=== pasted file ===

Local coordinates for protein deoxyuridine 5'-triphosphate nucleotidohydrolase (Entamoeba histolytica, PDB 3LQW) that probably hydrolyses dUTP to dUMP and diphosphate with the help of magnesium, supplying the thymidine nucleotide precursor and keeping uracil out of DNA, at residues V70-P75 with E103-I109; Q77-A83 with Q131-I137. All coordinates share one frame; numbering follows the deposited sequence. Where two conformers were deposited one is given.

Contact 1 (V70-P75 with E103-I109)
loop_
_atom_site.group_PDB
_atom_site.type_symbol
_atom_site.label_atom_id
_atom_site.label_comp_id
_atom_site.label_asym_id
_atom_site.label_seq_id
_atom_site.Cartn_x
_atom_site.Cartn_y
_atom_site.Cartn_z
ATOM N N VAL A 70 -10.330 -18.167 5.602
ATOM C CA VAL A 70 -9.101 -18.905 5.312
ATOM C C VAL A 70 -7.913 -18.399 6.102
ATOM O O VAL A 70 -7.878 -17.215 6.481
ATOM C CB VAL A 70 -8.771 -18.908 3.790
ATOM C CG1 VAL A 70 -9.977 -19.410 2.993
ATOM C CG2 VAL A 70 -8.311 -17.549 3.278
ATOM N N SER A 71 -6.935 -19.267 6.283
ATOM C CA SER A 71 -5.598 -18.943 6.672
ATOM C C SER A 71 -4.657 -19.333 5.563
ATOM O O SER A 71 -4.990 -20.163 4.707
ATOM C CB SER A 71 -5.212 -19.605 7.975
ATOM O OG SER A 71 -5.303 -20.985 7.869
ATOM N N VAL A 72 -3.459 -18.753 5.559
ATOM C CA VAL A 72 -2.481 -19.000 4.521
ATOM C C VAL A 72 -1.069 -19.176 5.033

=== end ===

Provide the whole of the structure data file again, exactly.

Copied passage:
Local coordinates for protein deoxyuridine 5'-triphosphate nucleotidohydrolase (Entamoeba histolytica, PDB 3LQW) that probably hydrolyses dUTP to dUMP and diphosphate with the help of magnesium, supplying the thymidine nucleotide precursor and keeping uracil out of DNA, at residues V70-P75 with E103-I109; Q77-A83 with Q131-I137. All coordinates share one frame; numbering follows the deposited sequence. Where two conformers were deposited one is given.

Contact 1 (V70-P75 with E103-I109)
loop_
_atom_site.group_PDB
_atom_site.type_symbol
_atom_site.label_atom_id
_atom_site.label_comp_id
_atom_site.label_asym_id
_atom_site.label_seq_id
_atom_site.Cartn_x
_atom_site.Cartn_y
_atom_site.Cartn_z
ATOM N N VAL A 70 -10.330 -18.167 5.602
ATOM C CA VAL A 70 -9.101 -18.905 5.312
ATOM C C VAL A 70 -7.913 -18.399 6.102
ATOM O O VAL A 70 -7.878 -17.215 6.481
ATOM C CB VAL A 70 -8.771 -18.908 3.790
ATOM C CG1 VAL A 70 -9.977 -19.410 2.993
ATOM C CG2 VAL A 70 -8.311 -17.549 3.278
ATOM N N SER A 71 -6.935 -19.267 6.283
ATOM C CA SER A 71 -5.598 -18.943 6.672
ATOM C C SER A 71 -4.657 -19.333 5.563
ATOM O O SER A 71 -4.990 -20.163 4.707
ATOM C CB SER A 71 -5.212 -19.605 7.975
ATOM O OG SER A 71 -5.303 -20.985 7.869
ATOM N N VAL A 72 -3.459 -18.753 5.559
ATOM C CA VAL A 72 -2.481 -19.000 4.521
ATOM C C VAL A 72 -1.069 -19.176 5.033